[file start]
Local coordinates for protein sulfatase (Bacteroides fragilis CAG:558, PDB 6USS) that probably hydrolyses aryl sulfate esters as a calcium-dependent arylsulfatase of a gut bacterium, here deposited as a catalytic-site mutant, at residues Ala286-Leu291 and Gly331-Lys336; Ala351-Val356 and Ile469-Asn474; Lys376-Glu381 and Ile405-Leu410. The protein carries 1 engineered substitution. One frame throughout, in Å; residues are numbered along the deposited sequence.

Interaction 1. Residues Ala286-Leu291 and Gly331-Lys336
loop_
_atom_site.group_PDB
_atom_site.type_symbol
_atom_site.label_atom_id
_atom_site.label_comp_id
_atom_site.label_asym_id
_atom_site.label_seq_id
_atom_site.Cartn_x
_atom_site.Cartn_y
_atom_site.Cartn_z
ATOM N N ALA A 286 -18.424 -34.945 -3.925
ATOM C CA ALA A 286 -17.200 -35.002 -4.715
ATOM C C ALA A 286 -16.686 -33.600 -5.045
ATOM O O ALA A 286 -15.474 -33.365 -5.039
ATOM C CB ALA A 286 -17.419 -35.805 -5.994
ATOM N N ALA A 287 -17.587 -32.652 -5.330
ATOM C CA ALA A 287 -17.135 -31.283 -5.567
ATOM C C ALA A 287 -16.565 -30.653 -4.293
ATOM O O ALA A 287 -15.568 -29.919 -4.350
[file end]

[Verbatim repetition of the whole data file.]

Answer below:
Local coordinates for protein sulfatase (Bacteroides fragilis CAG:558, PDB 6USS) that probably hydrolyses aryl sulfate esters as a calcium-dependent arylsulfatase of a gut bacterium, here deposited as a catalytic-site mutant, at residues Ala286-Leu291 and Gly331-Lys336; Ala351-Val356 and Ile469-Asn474; Lys376-Glu381 and Ile405-Leu410. The protein carries 1 engineered substitution. One frame throughout, in Å; residues are numbered along the deposited sequence.

Interaction 1. Residues Ala286-Leu291 and Gly331-Lys336
loop_
_atom_site.group_PDB
_atom_site.type_symbol
_atom_site.label_atom_id
_atom_site.label_comp_id
_atom_site.label_asym_id
_atom_site.label_seq_id
_atom_site.Cartn_x
_atom_site.Cartn_y
_atom_site.Cartn_z
ATOM N N ALA A 286 -18.424 -34.945 -3.925
ATOM C CA ALA A 286 -17.200 -35.002 -4.715
ATOM C C ALA A 286 -16.686 -33.600 -5.045
ATOM O O ALA A 286 -15.474 -33.365 -5.039
ATOM C CB ALA A 286 -17.419 -35.805 -5.994
ATOM N N ALA A 287 -17.587 -32.652 -5.330
ATOM C CA ALA A 287 -17.135 -31.283 -5.567
ATOM C C ALA A 287 -16.565 -30.653 -4.293
ATOM O O ALA A 287 -15.568 -29.919 -4.350